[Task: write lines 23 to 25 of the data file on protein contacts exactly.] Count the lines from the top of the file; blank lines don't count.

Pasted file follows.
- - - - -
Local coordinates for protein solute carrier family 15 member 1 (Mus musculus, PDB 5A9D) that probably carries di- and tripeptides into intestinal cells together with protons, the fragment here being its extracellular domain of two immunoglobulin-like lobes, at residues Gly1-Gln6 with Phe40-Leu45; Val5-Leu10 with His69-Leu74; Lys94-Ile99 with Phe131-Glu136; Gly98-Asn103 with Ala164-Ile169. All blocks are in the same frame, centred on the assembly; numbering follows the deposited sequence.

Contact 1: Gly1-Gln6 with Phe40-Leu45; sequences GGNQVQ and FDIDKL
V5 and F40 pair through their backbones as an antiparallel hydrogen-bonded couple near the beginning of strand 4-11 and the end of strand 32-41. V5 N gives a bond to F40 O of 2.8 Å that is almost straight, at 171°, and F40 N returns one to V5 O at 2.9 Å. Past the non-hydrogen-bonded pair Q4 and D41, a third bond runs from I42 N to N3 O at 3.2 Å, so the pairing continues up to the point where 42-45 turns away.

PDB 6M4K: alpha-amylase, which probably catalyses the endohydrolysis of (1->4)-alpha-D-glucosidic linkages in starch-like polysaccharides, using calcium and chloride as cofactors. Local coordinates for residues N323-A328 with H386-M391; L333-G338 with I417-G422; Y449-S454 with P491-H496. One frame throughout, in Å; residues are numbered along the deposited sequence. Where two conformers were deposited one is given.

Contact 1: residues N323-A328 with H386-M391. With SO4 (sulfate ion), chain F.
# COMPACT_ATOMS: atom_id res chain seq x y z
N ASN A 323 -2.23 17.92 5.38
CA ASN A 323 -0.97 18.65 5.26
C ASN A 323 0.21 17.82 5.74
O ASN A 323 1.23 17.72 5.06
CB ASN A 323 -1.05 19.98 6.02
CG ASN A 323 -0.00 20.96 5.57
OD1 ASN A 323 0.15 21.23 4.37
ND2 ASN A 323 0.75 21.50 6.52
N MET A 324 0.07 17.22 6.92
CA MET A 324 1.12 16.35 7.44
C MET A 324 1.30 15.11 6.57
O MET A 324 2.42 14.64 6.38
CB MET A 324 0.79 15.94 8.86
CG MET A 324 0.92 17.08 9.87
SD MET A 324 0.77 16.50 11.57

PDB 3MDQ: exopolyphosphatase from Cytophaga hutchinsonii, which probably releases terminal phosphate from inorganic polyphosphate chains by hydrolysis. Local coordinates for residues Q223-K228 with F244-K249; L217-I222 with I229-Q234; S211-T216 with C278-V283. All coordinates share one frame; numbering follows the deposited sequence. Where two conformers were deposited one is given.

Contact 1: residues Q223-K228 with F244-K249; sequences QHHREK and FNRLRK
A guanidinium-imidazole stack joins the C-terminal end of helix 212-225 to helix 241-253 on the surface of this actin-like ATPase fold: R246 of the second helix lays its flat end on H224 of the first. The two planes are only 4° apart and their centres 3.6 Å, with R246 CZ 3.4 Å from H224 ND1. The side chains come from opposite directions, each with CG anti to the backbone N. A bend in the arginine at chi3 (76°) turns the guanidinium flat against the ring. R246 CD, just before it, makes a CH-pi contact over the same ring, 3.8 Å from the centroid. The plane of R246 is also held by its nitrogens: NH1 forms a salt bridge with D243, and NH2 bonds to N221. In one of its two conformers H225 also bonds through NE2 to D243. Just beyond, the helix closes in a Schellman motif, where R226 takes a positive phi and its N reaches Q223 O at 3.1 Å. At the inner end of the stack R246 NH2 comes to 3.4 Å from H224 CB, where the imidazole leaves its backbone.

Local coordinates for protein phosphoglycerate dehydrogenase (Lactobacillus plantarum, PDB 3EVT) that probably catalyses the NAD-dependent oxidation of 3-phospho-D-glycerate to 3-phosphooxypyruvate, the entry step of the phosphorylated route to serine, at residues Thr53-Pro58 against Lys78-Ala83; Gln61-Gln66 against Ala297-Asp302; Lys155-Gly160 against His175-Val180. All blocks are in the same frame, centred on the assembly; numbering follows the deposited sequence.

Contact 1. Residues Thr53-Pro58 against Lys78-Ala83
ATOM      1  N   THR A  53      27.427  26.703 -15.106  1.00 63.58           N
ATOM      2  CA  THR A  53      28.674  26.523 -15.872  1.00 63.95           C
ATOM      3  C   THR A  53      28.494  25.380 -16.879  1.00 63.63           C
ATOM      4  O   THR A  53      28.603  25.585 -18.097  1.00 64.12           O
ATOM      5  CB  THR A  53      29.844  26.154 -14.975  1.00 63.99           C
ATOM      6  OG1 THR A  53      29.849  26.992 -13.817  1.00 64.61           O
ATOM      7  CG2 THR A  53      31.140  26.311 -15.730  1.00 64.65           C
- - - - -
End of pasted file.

Contact 1: residues Q223-K228 with F244-K249; sequences QHHREK and FNRLRK
A guanidinium-imidazole stack joins the C-terminal end of helix 212-225 to helix 241-253 on the surface of this actin-like ATPase fold: R246 of the second helix lays its flat end on H224 of the first. The two planes are only 4° apart and their centres 3.6 Å, with R246 CZ 3.4 Å from H224 ND1. The side chains come from opposite directions, each with CG anti to the backbone N. A bend in the arginine at chi3 (76°) turns the guanidinium flat against the ring. R246 CD, just before it, makes a CH-pi contact over the same ring, 3.8 Å from the centroid. The plane of R246 is also held by its nitrogens: NH1 forms a salt bridge with D243, and NH2 bonds to N221. In one of its two conformers H225 also bonds through NE2 to D243. Just beyond, the helix closes in a Schellman motif, where R226 takes a positive phi and its N reaches Q223 O at 3.1 Å. At the inner end of the stack R246 NH2 comes to 3.4 Å from H224 CB, where the imidazole leaves its backbone.

Local coordinates for protein phosphoglycerate dehydrogenase (Lactobacillus plantarum, PDB 3EVT) that probably catalyses the NAD-dependent oxidation of 3-phospho-D-glycerate to 3-phosphooxypyruvate, the entry step of the phosphorylated route to serine, at residues Thr53-Pro58 against Lys78-Ala83; Gln61-Gln66 against Ala297-Asp302; Lys155-Gly160 against His175-Val180. All blocks are in the same frame, centred on the assembly; numbering follows the deposited sequence.